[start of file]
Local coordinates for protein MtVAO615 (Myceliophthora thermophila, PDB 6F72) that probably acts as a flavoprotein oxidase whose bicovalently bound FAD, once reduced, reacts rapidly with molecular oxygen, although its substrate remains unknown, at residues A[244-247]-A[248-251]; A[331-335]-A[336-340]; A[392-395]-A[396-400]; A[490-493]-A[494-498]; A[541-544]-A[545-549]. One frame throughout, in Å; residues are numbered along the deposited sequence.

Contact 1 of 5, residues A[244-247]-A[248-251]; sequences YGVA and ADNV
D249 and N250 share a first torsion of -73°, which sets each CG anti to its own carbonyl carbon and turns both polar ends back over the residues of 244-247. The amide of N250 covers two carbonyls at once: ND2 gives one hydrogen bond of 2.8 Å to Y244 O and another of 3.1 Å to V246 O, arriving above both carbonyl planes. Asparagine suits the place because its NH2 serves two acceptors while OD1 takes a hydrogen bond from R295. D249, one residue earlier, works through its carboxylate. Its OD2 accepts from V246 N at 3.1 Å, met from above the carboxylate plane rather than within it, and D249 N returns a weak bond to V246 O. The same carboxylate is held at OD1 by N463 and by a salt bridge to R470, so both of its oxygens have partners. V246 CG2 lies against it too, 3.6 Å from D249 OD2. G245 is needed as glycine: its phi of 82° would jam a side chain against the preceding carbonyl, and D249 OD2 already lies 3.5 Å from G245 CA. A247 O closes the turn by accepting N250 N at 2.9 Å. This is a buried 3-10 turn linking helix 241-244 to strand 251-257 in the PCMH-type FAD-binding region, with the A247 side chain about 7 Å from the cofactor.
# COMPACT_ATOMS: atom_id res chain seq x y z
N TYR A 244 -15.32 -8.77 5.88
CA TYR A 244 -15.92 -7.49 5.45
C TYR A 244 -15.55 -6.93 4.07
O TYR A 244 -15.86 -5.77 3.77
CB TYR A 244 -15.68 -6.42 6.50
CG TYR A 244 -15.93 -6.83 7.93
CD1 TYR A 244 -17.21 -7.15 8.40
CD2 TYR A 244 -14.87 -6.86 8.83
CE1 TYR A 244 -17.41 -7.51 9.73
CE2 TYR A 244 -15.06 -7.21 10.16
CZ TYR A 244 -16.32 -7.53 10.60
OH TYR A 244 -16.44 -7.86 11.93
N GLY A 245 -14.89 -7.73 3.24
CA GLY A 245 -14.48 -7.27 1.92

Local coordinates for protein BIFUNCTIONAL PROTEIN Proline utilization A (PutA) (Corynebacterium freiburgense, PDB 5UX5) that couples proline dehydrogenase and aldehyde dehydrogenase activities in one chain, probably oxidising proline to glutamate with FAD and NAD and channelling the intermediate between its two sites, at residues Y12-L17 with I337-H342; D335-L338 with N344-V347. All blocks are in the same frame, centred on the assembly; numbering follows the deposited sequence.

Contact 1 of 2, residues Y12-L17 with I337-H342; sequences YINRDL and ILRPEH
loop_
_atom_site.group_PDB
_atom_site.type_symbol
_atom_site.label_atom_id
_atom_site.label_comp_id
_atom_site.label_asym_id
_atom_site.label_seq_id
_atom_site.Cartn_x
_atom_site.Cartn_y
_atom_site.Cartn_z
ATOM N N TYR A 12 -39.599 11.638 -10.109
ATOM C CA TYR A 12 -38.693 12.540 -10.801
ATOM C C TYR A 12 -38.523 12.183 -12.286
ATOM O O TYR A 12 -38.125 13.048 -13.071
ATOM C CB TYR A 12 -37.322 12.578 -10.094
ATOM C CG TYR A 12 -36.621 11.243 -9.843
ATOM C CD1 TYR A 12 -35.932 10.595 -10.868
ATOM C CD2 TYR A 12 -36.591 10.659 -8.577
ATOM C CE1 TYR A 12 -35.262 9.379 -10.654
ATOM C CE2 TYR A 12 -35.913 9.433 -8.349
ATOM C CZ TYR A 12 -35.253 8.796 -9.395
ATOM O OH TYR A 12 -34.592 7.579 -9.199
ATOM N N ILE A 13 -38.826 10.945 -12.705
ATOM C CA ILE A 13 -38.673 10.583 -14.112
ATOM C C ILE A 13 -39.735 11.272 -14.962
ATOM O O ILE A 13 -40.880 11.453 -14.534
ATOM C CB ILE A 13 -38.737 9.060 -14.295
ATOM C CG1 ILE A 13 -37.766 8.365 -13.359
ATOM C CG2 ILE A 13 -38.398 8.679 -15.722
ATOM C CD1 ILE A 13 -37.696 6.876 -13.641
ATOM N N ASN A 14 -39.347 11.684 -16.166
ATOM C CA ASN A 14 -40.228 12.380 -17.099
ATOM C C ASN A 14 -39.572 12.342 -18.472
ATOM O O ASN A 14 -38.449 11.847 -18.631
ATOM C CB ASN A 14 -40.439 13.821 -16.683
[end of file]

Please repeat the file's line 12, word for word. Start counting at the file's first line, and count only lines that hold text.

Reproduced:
CD2 TYR A 244 -14.87 -6.86 8.83